Umarex Forge combo: Part 4
by Tom Gaylord
Writing as B.B. Pelletier
This report covers:
- Mounting the scope
- Sight in
- The test
- Poor scope
- JSB Exact RS
- Falcon pellets
- H&N Hammer pellets
- Don’t care for the flex
- Evaluation so far — world class!
Today I mount the scope that came with the Umarex Forge and I’ll step back to 25 yards to test the accuracy. Part 3 was a blessing because I found two good pellets and I also learned the best way to hold the rifle That sped up today’s preparation time a lot.
Mounting the scope
Mounting the scope was easy. The rings have two screws per cap, so there is no need to tighten them in any pattern and the base is a Weaver that fits the Forge’s Picatinny rail well. Since I knew the Forge doesn’t recoil too much, I also knew the mounting screws only needed to be snug.
Once the scope was mounted I shot a single shot from 12 feet and discovered the rifle was hitting high and to the right. I adjusted the scope and fired several shots to get it into the bull at 25 yards. It took six shots to get the scope adjusted where I wanted.
I shot from 25 yards off a sandbag rest, using the artillery hold. My off hand was stretched out as far as it would comfortably go under the forearm.
The 4-32 scope that’s included with the rifle is another tent peg! The image at 25 yards is blurry and I could not adjust the eyepiece to get the reticle lines sharp. I had to guess where they intersected. The only good thing I can say about this scope is it adjusts correctly and without stiction. In other words, when an adjustment is made, you don’t have to fire a shot to get the scope to move. It moves with just the adjustment.
JSB Exact RS
The first pellet was also the one I used to sight in — the JSB Exact RS dome. I checked the first shot with the spotting scope because the 4-power scope on the rifle was both too weak and too blurry to see the pellet holes in the black. After that I didn’t look at the target again until I went downrange to change it.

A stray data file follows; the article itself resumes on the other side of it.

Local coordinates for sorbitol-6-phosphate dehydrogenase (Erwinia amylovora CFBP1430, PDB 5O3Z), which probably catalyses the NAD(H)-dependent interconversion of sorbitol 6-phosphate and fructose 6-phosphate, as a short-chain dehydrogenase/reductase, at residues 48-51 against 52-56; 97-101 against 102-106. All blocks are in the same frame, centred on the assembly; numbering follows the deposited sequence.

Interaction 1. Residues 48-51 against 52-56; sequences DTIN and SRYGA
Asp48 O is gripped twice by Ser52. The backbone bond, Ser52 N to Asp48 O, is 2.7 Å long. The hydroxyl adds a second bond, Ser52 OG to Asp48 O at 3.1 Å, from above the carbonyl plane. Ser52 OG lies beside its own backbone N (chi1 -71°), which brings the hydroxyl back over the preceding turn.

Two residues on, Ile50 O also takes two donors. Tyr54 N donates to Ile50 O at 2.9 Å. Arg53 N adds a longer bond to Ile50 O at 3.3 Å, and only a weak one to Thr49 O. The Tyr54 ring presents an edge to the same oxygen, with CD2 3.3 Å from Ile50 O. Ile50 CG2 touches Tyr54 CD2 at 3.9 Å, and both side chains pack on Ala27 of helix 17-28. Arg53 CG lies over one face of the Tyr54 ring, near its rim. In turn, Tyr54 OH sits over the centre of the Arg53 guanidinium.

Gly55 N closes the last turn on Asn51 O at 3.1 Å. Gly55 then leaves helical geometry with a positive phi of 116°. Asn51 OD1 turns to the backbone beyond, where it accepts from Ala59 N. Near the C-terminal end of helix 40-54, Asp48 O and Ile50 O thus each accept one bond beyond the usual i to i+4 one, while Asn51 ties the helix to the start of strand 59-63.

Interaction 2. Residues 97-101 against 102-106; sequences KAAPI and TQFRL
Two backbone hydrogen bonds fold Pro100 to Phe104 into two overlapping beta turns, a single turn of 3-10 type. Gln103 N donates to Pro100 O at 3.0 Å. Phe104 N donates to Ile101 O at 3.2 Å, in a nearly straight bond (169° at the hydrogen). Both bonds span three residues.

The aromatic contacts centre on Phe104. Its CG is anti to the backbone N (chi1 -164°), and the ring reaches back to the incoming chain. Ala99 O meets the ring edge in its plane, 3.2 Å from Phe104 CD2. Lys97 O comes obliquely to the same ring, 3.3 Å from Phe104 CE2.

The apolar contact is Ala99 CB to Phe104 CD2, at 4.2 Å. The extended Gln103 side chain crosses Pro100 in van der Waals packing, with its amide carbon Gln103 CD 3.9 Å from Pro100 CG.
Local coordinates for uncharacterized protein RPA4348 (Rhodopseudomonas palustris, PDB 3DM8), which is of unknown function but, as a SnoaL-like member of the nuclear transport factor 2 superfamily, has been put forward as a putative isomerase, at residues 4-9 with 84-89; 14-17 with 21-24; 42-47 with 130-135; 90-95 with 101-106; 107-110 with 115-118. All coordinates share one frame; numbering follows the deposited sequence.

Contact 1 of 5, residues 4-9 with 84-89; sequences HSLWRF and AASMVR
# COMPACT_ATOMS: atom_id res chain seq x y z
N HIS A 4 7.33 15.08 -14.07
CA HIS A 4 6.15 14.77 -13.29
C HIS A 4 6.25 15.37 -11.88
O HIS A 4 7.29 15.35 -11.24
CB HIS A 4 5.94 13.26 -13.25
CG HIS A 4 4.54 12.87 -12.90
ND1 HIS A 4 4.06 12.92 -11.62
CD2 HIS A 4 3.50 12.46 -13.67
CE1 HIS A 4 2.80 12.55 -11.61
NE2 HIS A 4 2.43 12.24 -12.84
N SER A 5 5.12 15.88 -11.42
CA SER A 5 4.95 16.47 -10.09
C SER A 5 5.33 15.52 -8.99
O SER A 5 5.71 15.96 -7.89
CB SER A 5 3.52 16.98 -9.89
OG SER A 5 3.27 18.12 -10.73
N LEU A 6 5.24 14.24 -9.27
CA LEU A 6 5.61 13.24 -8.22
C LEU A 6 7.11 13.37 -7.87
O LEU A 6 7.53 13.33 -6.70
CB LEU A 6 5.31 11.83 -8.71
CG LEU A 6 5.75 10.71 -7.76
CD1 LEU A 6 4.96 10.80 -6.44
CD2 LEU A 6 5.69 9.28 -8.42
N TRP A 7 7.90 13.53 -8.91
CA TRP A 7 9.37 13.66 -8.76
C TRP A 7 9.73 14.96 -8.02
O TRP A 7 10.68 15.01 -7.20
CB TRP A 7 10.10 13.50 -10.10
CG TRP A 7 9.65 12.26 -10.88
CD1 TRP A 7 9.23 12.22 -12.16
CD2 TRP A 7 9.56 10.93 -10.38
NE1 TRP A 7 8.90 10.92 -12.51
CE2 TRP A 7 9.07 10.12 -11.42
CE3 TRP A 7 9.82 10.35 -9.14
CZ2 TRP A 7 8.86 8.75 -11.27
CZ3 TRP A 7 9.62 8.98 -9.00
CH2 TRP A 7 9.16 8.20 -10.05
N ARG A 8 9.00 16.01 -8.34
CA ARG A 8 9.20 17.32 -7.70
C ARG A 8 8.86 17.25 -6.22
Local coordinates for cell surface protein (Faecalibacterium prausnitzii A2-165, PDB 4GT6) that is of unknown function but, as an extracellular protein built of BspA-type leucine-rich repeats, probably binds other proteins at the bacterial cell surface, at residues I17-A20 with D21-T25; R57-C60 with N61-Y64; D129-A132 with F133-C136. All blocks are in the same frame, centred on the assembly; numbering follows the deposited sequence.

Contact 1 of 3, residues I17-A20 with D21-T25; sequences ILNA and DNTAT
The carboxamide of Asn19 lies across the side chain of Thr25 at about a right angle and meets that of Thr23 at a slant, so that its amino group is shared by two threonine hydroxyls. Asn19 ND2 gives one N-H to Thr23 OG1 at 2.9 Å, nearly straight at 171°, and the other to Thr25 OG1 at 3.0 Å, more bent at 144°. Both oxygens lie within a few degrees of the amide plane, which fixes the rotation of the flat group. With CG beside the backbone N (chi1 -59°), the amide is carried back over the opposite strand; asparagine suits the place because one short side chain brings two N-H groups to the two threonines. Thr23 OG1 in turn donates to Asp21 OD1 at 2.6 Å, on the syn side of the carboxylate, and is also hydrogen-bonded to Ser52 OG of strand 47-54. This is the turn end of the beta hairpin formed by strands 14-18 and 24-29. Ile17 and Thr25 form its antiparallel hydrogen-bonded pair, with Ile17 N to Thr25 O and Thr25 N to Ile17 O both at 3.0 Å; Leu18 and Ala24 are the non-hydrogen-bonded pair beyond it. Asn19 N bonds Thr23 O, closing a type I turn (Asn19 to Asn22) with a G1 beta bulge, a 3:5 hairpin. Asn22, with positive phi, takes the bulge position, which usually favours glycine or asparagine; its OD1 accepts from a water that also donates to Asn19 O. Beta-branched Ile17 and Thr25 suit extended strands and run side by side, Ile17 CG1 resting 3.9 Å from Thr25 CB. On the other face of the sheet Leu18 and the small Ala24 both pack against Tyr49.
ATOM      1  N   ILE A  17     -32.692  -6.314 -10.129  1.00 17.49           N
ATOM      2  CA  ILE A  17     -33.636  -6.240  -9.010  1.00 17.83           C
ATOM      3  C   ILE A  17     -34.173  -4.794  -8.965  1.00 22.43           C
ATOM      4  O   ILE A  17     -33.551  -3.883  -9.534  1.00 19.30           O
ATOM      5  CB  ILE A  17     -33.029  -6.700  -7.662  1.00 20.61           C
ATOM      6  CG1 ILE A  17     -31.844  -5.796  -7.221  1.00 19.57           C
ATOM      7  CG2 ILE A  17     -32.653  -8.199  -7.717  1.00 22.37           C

Ten JSB RS pellets made a group that measures 0.973-inches between centers. Nine are in 0.674-inches. That’s not too bad, considering the poor scope. Do I think this rifle can do any better? Probably, but not by a large amount. I think we are seeing its representative accuracy here.
I tried the Falcon pellet from Air Arms next. It is the other pellet that did well at 10 meters in the last test. At 25 yards the Forge put 10 Falcons into 0.826-inches. That’s an even better group, overall, but the one shot that opened the JSB group might have been due to the scope.
H&N Hammer pellets
For the final pellet I decided to try the H&N Hammer. The description says these are for plinking, when pinpoint accuracy doesn’t matter. Looking at the 1.536-inch group they produced, I would have to agree with that sentiment. The group is vague and open, unlike the other two.
Don’t care for the flex
As I shot this test I could feel the synthetic Nucleus Rail flex every time I cocked the rifle. I don’t care for that feeling. It, along with the heavy trigger, detract from an otherwise world-class breakbarrel spring rifle.
Evaluation thus far — world class!
And yes, that is my evaluation of this Forge air rifle. It is definitely world class. It offers accuracy, decent power and good looks at a price no other air rifle has been able to match. Cocking is easy and the firing cycle is relatively calm. It has adjustable open sights that are easy to use.
On the down side the trigger pull is too heavy and the Nucleus Rail flexes when the rifle is cocked. For all this rifle offers I can tolerate those few things.
I will mount a better scope on the Forge and test it one more time. I think this rifle deserves a fine scope, to compliment its accuracy.